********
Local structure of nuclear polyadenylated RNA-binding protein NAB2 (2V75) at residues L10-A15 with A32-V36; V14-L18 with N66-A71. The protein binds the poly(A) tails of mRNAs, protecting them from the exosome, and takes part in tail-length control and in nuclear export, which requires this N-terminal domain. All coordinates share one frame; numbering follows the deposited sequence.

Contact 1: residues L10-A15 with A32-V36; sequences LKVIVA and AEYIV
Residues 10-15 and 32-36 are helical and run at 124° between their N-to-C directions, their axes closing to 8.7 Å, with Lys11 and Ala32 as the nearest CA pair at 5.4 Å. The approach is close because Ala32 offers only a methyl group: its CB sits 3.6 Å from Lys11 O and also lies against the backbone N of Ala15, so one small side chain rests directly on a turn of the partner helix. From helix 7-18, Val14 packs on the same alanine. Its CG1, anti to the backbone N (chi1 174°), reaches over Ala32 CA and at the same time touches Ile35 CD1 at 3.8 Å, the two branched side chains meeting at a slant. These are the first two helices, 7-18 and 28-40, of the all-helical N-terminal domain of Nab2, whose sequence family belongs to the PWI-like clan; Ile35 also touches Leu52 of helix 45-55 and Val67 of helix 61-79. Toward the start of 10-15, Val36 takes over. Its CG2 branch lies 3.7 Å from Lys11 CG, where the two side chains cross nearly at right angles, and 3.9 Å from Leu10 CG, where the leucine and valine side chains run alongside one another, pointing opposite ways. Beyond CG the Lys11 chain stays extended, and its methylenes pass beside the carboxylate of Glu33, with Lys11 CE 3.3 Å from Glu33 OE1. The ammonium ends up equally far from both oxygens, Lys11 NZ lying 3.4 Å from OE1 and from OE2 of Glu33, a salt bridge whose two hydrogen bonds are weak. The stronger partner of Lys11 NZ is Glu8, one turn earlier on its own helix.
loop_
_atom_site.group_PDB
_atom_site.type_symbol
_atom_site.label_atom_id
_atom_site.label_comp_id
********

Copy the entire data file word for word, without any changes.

Local structure of nuclear polyadenylated RNA-binding protein NAB2 (2V75) at residues L10-A15 with A32-V36; V14-L18 with N66-A71. The protein binds the poly(A) tails of mRNAs, protecting them from the exosome, and takes part in tail-length control and in nuclear export, which requires this N-terminal domain. All coordinates share one frame; numbering follows the deposited sequence.

Contact 1: residues L10-A15 with A32-V36; sequences LKVIVA and AEYIV
Residues 10-15 and 32-36 are helical and run at 124° between their N-to-C directions, their axes closing to 8.7 Å, with Lys11 and Ala32 as the nearest CA pair at 5.4 Å. The approach is close because Ala32 offers only a methyl group: its CB sits 3.6 Å from Lys11 O and also lies against the backbone N of Ala15, so one small side chain rests directly on a turn of the partner helix. From helix 7-18, Val14 packs on the same alanine. Its CG1, anti to the backbone N (chi1 174°), reaches over Ala32 CA and at the same time touches Ile35 CD1 at 3.8 Å, the two branched side chains meeting at a slant. These are the first two helices, 7-18 and 28-40, of the all-helical N-terminal domain of Nab2, whose sequence family belongs to the PWI-like clan; Ile35 also touches Leu52 of helix 45-55 and Val67 of helix 61-79. Toward the start of 10-15, Val36 takes over. Its CG2 branch lies 3.7 Å from Lys11 CG, where the two side chains cross nearly at right angles, and 3.9 Å from Leu10 CG, where the leucine and valine side chains run alongside one another, pointing opposite ways. Beyond CG the Lys11 chain stays extended, and its methylenes pass beside the carboxylate of Glu33, with Lys11 CE 3.3 Å from Glu33 OE1. The ammonium ends up equally far from both oxygens, Lys11 NZ lying 3.4 Å from OE1 and from OE2 of Glu33, a salt bridge whose two hydrogen bonds are weak. The stronger partner of Lys11 NZ is Glu8, one turn earlier on its own helix.
loop_
_atom_site.group_PDB
_atom_site.type_symbol
_atom_site.label_atom_id
_atom_site.label_comp_id